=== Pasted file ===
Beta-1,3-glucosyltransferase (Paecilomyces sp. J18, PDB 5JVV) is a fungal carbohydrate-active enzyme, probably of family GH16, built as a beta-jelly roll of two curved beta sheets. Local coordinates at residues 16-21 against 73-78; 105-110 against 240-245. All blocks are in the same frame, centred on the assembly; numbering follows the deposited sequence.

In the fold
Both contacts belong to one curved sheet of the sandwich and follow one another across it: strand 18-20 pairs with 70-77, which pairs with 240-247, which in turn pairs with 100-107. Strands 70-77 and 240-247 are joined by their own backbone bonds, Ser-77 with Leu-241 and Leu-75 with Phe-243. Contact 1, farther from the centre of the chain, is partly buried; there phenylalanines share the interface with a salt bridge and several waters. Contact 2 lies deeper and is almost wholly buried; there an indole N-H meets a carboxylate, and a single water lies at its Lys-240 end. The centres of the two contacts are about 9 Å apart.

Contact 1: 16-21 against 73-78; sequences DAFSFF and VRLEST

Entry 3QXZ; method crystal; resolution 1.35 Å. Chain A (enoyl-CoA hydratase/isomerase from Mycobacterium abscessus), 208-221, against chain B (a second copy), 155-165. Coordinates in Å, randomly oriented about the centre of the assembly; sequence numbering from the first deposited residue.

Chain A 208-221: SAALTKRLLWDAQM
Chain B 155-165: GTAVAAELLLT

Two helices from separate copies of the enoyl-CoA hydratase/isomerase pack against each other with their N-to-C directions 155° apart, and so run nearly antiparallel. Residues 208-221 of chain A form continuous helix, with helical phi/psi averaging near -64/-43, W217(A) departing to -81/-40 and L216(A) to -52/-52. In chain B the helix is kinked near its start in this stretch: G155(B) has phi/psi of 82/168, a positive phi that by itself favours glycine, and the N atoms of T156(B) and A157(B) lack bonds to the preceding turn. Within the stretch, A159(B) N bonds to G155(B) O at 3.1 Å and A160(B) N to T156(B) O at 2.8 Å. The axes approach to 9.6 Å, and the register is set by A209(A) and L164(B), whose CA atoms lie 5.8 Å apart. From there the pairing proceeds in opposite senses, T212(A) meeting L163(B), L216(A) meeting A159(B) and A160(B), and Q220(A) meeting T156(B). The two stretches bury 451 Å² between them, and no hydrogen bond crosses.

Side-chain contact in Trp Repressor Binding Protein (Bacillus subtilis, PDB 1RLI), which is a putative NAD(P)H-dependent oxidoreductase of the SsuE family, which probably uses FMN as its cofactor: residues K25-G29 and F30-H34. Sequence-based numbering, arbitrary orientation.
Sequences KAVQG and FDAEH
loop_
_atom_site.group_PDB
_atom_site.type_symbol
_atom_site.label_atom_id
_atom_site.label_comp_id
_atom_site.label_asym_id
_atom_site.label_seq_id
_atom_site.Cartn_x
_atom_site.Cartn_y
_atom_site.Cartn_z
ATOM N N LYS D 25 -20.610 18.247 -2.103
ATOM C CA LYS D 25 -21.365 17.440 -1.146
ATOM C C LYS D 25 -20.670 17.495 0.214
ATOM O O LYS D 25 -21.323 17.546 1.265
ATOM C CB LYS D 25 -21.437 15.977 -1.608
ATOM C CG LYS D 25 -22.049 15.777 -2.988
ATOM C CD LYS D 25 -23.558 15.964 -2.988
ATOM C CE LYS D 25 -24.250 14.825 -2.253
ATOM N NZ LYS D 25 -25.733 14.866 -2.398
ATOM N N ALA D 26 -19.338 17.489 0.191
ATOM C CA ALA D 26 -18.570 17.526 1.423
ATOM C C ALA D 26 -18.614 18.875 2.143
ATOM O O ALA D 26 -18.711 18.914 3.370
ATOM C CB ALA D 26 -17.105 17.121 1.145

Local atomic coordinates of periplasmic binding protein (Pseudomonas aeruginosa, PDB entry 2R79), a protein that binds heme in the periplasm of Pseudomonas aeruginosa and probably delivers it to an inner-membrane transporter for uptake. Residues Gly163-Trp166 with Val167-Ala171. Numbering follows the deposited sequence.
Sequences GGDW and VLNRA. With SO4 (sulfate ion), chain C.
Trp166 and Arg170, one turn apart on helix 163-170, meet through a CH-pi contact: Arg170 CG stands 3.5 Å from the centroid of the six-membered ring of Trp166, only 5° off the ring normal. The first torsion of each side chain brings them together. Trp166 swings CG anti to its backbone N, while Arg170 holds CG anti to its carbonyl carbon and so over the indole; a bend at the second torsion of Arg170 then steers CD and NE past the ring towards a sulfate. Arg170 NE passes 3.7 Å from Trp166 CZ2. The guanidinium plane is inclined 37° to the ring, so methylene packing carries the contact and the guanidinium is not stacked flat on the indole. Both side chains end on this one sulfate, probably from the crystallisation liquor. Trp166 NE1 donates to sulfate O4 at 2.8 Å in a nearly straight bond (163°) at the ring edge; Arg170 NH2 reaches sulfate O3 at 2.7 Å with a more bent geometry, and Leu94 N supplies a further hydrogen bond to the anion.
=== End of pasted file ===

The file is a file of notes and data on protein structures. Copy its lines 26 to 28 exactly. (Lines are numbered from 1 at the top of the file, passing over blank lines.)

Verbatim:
ATOM C CG LYS D 25 -22.049 15.777 -2.988
ATOM C CD LYS D 25 -23.558 15.964 -2.988
ATOM C CE LYS D 25 -24.250 14.825 -2.253